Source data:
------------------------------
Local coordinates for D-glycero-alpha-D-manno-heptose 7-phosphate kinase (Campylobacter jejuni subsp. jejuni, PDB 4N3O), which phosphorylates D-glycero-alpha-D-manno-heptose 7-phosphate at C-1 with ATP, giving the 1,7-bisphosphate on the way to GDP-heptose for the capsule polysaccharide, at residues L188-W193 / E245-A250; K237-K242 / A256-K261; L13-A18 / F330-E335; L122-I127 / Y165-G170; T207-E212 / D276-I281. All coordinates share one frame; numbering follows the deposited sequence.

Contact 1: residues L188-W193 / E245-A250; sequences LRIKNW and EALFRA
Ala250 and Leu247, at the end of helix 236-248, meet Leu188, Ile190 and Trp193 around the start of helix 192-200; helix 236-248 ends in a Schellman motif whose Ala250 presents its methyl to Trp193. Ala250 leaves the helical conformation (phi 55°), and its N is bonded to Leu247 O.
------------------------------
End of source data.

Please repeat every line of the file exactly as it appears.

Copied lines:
Local coordinates for D-glycero-alpha-D-manno-heptose 7-phosphate kinase (Campylobacter jejuni subsp. jejuni, PDB 4N3O), which phosphorylates D-glycero-alpha-D-manno-heptose 7-phosphate at C-1 with ATP, giving the 1,7-bisphosphate on the way to GDP-heptose for the capsule polysaccharide, at residues L188-W193 / E245-A250; K237-K242 / A256-K261; L13-A18 / F330-E335; L122-I127 / Y165-G170; T207-E212 / D276-I281. All coordinates share one frame; numbering follows the deposited sequence.

Contact 1: residues L188-W193 / E245-A250; sequences LRIKNW and EALFRA
Ala250 and Leu247, at the end of helix 236-248, meet Leu188, Ile190 and Trp193 around the start of helix 192-200; helix 236-248 ends in a Schellman motif whose Ala250 presents its methyl to Trp193. Ala250 leaves the helical conformation (phi 55°), and its N is bonded to Leu247 O.